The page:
This guest blog comes from Melanie Potock, MA, CCC-SLP, an international speaker on the topic of pediatric feeding disorders. With more than 15 years of experience as a food therapist and eating coach for all children, including those with special needs, she is a go-to resource for anything related to kids and food.
In Aurora, CO, a preschool teacher in a public school setting would not allow 4 year-old Natalee Pearson to eat the Oreo cookies in her home-packed lunch. Instead, a note reprimanding the mother’s choice to include cookies was sent home to Natalee’s mother, who had also packed a sandwich and fruit. The note read:
“Dear Parents, It is very important that all students have a nutritious lunch. This is a public school setting and all children are required to have a fruit, a vegetable, and a healthy snack from home, along with milk. If they have potatoes, the child will also need bread to go along with it. Lunchables, chips, fruit snacks, and peanut butter are not considered to be a healthy snack. This is a very important part of our program and we need everyone’s participation.”
There is a difference between food police enforcing school policies and school staff providing food education to children and families in the school community. Children need a nutritious breakfast and lunch in order to do their best learning at school and proactive strategies to encourage a healthy food culture across all environments is a win-win for teachers, parents and students alike. But, requiring that “all children…have a fruit, vegetable, and a healthy snack from home, along with milk”…or insist that they include “bread if potatoes are part of the lunch” is not sound nutritional advice and just as important, it is a misguided policy.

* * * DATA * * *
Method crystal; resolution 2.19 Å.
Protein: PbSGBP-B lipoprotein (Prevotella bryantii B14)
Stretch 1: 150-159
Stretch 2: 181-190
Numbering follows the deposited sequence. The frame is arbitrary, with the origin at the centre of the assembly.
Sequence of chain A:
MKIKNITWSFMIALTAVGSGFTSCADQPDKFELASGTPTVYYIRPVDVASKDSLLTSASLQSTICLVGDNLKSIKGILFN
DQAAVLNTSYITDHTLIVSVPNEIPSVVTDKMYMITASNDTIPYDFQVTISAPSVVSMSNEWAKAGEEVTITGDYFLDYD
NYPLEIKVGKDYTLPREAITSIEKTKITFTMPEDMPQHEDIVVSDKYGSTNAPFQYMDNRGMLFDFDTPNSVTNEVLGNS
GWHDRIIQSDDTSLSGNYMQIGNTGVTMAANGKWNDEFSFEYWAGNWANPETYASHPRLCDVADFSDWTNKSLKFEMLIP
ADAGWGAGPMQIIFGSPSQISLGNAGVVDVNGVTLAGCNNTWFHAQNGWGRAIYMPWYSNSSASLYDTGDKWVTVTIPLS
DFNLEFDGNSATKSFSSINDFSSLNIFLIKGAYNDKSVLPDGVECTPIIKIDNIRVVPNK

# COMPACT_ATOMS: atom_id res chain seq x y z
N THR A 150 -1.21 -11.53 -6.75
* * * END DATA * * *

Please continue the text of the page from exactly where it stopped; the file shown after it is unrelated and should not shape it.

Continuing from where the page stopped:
Asking teachers to police lunch boxes creates an authoritarian lunch period where the rules are strict and the choices are few. What would happen if our own office supervisors inspected our adult lunches at the workplace, removing offending foods that did not match official work environment food policies? I doubt it would improve productivity. What purpose does it serve to judge what a child has brought in her lunchbox? It can’t make for a relaxing lunchtime if a child is concerned that her lunch doesn’t meet her teacher’s approval or she is told she cannot eat something her mother packed because it isn’t a “healthy” food. It’s counterproductive to setting the tone for learning for the rest of the day.
As a feeding specialist who visits school cafeterias and classrooms to support healthy, happy mealtimes, I work with children who develop anxiety around eating at school. The chaos of the school cafeteria is overwhelming for many children and it is not unusual for kindergartners and elementary school students to be allowed just twenty minutes to enter, eat and exit the cafeteria. Do we really need the added stress of the food police peering into our children’s packed lunches and dictate what can and cannot be eaten? How do we bridge the gap between encouraging healthy eating at home, school and in our communities, while still enjoying the occasional treat without shame?
Food education, not food policing, is the answer. It’s about creating a culture of wellness in our homes, schools and community events. Food education raises awareness of good nutrition and healthy habits, yet allows families to choose what specific strategies work best for them. The trend can be documented coast to coast, with positive results that both parents, teachers and community leaders can appreciate: